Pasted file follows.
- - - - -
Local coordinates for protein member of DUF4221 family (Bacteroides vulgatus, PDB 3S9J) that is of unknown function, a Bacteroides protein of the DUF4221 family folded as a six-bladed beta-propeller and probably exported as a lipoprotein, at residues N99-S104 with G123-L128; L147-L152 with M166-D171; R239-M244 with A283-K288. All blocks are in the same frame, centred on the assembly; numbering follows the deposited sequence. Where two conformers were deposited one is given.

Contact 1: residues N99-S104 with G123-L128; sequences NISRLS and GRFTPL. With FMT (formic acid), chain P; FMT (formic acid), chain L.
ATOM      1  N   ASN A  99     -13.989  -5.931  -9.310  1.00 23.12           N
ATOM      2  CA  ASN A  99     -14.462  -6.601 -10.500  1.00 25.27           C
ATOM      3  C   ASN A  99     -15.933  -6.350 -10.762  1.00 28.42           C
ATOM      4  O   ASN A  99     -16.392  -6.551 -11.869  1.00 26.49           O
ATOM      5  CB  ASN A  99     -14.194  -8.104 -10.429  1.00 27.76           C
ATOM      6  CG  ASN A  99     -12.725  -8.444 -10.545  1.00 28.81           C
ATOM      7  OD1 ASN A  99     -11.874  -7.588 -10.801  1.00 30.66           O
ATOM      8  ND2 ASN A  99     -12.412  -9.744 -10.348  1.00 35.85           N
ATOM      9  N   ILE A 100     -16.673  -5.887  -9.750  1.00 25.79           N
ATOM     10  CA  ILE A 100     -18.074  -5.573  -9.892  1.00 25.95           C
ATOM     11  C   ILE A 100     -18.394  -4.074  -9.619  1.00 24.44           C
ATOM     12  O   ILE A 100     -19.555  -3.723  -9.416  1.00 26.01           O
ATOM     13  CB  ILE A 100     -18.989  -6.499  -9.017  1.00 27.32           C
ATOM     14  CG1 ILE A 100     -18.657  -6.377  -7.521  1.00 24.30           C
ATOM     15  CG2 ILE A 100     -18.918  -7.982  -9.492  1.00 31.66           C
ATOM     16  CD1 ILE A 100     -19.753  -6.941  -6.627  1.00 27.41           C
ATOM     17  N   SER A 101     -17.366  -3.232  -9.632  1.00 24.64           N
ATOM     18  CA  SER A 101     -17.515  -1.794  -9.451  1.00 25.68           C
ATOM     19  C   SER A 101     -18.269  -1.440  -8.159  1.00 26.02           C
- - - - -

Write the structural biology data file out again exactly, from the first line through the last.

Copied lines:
Local coordinates for protein member of DUF4221 family (Bacteroides vulgatus, PDB 3S9J) that is of unknown function, a Bacteroides protein of the DUF4221 family folded as a six-bladed beta-propeller and probably exported as a lipoprotein, at residues N99-S104 with G123-L128; L147-L152 with M166-D171; R239-M244 with A283-K288. All blocks are in the same frame, centred on the assembly; numbering follows the deposited sequence. Where two conformers were deposited one is given.

Contact 1: residues N99-S104 with G123-L128; sequences NISRLS and GRFTPL. With FMT (formic acid), chain P; FMT (formic acid), chain L.
ATOM      1  N   ASN A  99     -13.989  -5.931  -9.310  1.00 23.12           N
ATOM      2  CA  ASN A  99     -14.462  -6.601 -10.500  1.00 25.27           C
ATOM      3  C   ASN A  99     -15.933  -6.350 -10.762  1.00 28.42           C
ATOM      4  O   ASN A  99     -16.392  -6.551 -11.869  1.00 26.49           O
ATOM      5  CB  ASN A  99     -14.194  -8.104 -10.429  1.00 27.76           C
ATOM      6  CG  ASN A  99     -12.725  -8.444 -10.545  1.00 28.81           C
ATOM      7  OD1 ASN A  99     -11.874  -7.588 -10.801  1.00 30.66           O
ATOM      8  ND2 ASN A  99     -12.412  -9.744 -10.348  1.00 35.85           N
ATOM      9  N   ILE A 100     -16.673  -5.887  -9.750  1.00 25.79           N
ATOM     10  CA  ILE A 100     -18.074  -5.573  -9.892  1.00 25.95           C
ATOM     11  C   ILE A 100     -18.394  -4.074  -9.619  1.00 24.44           C
ATOM     12  O   ILE A 100     -19.555  -3.723  -9.416  1.00 26.01           O
ATOM     13  CB  ILE A 100     -18.989  -6.499  -9.017  1.00 27.32           C
ATOM     14  CG1 ILE A 100     -18.657  -6.377  -7.521  1.00 24.30           C
ATOM     15  CG2 ILE A 100     -18.918  -7.982  -9.492  1.00 31.66           C
ATOM     16  CD1 ILE A 100     -19.753  -6.941  -6.627  1.00 27.41           C
ATOM     17  N   SER A 101     -17.366  -3.232  -9.632  1.00 24.64           N
ATOM     18  CA  SER A 101     -17.515  -1.794  -9.451  1.00 25.68           C
ATOM     19  C   SER A 101     -18.269  -1.440  -8.159  1.00 26.02           C